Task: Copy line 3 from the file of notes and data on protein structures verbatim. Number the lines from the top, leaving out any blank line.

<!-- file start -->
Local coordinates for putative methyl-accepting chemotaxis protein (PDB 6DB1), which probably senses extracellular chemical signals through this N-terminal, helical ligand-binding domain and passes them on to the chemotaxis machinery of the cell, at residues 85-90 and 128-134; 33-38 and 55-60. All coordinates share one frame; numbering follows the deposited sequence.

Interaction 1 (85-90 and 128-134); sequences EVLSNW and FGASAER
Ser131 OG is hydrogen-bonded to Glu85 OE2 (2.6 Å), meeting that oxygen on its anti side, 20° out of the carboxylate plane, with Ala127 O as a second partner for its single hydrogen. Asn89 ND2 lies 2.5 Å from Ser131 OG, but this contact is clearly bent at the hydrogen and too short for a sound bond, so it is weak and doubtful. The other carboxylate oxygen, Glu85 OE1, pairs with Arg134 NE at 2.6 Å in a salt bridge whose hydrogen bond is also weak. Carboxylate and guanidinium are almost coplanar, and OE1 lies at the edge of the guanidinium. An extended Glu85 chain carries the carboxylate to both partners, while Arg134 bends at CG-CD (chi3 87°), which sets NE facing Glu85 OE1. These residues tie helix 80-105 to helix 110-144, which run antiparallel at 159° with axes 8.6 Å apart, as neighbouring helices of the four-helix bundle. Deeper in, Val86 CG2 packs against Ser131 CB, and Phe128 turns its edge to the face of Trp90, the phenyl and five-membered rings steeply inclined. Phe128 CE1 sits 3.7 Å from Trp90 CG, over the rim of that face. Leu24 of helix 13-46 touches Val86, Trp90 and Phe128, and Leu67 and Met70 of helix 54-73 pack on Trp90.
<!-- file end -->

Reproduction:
Ser131 OG is hydrogen-bonded to Glu85 OE2 (2.6 Å), meeting that oxygen on its anti side, 20° out of the carboxylate plane, with Ala127 O as a second partner for its single hydrogen. Asn89 ND2 lies 2.5 Å from Ser131 OG, but this contact is clearly bent at the hydrogen and too short for a sound bond, so it is weak and doubtful. The other carboxylate oxygen, Glu85 OE1, pairs with Arg134 NE at 2.6 Å in a salt bridge whose hydrogen bond is also weak. Carboxylate and guanidinium are almost coplanar, and OE1 lies at the edge of the guanidinium. An extended Glu85 chain carries the carboxylate to both partners, while Arg134 bends at CG-CD (chi3 87°), which sets NE facing Glu85 OE1. These residues tie helix 80-105 to helix 110-144, which run antiparallel at 159° with axes 8.6 Å apart, as neighbouring helices of the four-helix bundle. Deeper in, Val86 CG2 packs against Ser131 CB, and Phe128 turns its edge to the face of Trp90, the phenyl and five-membered rings steeply inclined. Phe128 CE1 sits 3.7 Å from Trp90 CG, over the rim of that face. Leu24 of helix 13-46 touches Val86, Trp90 and Phe128, and Leu67 and Met70 of helix 54-73 pack on Trp90.